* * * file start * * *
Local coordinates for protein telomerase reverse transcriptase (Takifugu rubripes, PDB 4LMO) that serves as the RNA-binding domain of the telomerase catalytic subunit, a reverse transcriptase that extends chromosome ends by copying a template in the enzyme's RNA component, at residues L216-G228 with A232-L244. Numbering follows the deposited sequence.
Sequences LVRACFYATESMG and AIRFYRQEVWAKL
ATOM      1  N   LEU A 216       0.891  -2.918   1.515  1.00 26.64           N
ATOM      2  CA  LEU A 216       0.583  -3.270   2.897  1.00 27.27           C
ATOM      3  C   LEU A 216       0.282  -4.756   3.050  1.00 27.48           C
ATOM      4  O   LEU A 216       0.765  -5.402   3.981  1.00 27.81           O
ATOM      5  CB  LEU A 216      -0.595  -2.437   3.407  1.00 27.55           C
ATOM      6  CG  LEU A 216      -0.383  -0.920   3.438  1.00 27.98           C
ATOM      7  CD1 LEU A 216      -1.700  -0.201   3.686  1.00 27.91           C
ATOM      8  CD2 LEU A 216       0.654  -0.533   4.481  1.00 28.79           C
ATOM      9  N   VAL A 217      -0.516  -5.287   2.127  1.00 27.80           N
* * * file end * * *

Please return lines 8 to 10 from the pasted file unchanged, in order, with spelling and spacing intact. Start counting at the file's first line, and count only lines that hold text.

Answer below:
ATOM      6  CG  LEU A 216      -0.383  -0.920   3.438  1.00 27.98           C
ATOM      7  CD1 LEU A 216      -1.700  -0.201   3.686  1.00 27.91           C
ATOM      8  CD2 LEU A 216       0.654  -0.533   4.481  1.00 28.79           C